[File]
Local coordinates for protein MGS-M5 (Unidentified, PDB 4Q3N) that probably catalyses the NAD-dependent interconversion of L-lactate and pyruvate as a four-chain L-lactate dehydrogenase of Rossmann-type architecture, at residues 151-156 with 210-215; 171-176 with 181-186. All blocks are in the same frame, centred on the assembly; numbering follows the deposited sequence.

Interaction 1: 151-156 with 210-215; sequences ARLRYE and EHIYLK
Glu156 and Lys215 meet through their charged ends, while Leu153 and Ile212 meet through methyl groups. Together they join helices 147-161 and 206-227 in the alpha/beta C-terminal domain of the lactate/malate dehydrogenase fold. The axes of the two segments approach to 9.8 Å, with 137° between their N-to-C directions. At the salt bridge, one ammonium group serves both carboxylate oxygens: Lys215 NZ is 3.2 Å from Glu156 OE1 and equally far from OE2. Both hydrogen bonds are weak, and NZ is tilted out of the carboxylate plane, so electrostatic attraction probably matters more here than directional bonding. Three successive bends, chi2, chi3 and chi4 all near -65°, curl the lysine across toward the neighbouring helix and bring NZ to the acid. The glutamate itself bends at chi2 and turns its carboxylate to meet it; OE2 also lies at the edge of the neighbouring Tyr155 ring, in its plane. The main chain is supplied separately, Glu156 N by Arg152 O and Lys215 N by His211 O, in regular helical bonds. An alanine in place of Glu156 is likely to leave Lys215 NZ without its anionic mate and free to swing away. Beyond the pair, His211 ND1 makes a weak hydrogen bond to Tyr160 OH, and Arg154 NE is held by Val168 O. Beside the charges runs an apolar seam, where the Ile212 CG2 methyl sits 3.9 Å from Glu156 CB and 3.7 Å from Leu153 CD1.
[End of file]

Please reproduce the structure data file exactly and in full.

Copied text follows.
Local coordinates for protein MGS-M5 (Unidentified, PDB 4Q3N) that probably catalyses the NAD-dependent interconversion of L-lactate and pyruvate as a four-chain L-lactate dehydrogenase of Rossmann-type architecture, at residues 151-156 with 210-215; 171-176 with 181-186. All blocks are in the same frame, centred on the assembly; numbering follows the deposited sequence.

Interaction 1: 151-156 with 210-215; sequences ARLRYE and EHIYLK
Glu156 and Lys215 meet through their charged ends, while Leu153 and Ile212 meet through methyl groups. Together they join helices 147-161 and 206-227 in the alpha/beta C-terminal domain of the lactate/malate dehydrogenase fold. The axes of the two segments approach to 9.8 Å, with 137° between their N-to-C directions. At the salt bridge, one ammonium group serves both carboxylate oxygens: Lys215 NZ is 3.2 Å from Glu156 OE1 and equally far from OE2. Both hydrogen bonds are weak, and NZ is tilted out of the carboxylate plane, so electrostatic attraction probably matters more here than directional bonding. Three successive bends, chi2, chi3 and chi4 all near -65°, curl the lysine across toward the neighbouring helix and bring NZ to the acid. The glutamate itself bends at chi2 and turns its carboxylate to meet it; OE2 also lies at the edge of the neighbouring Tyr155 ring, in its plane. The main chain is supplied separately, Glu156 N by Arg152 O and Lys215 N by His211 O, in regular helical bonds. An alanine in place of Glu156 is likely to leave Lys215 NZ without its anionic mate and free to swing away. Beyond the pair, His211 ND1 makes a weak hydrogen bond to Tyr160 OH, and Arg154 NE is held by Val168 O. Beside the charges runs an apolar seam, where the Ile212 CG2 methyl sits 3.9 Å from Glu156 CB and 3.7 Å from Leu153 CD1.